Barracoon: The Story of the Last "Black Cargo"
By Zora Neale Hurston
Why this book?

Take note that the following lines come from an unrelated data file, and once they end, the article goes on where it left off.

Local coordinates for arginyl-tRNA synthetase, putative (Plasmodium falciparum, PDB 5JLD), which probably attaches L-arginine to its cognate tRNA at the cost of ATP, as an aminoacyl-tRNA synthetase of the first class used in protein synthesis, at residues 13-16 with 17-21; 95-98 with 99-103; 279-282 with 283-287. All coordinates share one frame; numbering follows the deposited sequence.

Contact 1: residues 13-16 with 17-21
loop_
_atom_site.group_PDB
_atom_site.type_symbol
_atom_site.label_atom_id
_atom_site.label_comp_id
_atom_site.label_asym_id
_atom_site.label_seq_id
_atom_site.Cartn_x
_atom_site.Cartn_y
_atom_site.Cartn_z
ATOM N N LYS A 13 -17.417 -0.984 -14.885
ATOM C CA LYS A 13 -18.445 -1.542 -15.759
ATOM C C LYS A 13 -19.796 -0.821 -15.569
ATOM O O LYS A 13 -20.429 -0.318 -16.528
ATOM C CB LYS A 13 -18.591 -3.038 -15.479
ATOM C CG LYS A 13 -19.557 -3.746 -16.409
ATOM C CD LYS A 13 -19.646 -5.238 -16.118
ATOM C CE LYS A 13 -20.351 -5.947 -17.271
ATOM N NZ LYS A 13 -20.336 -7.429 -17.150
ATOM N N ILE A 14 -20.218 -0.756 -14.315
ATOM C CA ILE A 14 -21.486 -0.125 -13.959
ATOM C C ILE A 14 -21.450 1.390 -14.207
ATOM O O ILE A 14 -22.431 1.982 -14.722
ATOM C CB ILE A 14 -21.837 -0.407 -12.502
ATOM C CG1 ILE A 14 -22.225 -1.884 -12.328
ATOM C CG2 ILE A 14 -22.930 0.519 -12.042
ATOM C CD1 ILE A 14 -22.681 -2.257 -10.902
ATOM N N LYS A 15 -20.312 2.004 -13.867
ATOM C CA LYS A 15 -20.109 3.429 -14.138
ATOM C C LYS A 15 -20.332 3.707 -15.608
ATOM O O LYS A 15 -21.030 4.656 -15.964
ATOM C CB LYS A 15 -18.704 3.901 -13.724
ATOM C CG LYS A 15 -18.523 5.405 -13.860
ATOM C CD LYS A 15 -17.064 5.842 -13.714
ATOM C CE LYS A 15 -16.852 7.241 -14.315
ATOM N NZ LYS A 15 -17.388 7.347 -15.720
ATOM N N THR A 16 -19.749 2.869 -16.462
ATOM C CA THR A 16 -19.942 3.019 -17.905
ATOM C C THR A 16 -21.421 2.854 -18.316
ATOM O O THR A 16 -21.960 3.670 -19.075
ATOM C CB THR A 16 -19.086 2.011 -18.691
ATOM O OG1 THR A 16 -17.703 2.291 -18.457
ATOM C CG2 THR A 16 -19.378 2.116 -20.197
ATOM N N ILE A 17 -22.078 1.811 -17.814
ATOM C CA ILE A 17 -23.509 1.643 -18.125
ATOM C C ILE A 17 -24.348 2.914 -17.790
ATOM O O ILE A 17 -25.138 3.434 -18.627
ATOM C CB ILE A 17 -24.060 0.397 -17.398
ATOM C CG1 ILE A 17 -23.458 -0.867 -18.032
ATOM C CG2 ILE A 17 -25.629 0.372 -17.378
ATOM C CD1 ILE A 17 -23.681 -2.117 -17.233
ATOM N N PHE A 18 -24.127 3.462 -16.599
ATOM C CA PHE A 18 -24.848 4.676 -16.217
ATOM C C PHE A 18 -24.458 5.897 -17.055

In addition to being an extraordinary novelist, Harlem Renaissance luminary Zora Neale Hurston was also an ethnographer, anthropologist, and folklorist. During her PhD studies at Columbia University, she traveled to Alabama to meet a man named Cudjo Lewis, then believed to be the last survivor of the Atlantic slave trade. Barracoon captures their conversations. Mr. Lewis recalls in crystalline detail life in his home village in West Africa before he was captured and brutally forced to voyage across the Middle Passage, never to see his homeland again. He tells Hurston of his harrowing arrival on these shores, about all his memories, and about his enslavement, how it ended, and his life after. Mr. Lewis, whom Hurston refers to by his original name, Kossula, is an extraordinary storyteller, and his words open up a whole way of understanding core aspects of American history. But Hurston captured in Barracoon the details of life in a way that only an ethnographer (or novelist) could, and these details, in turn, illuminate whole worlds.
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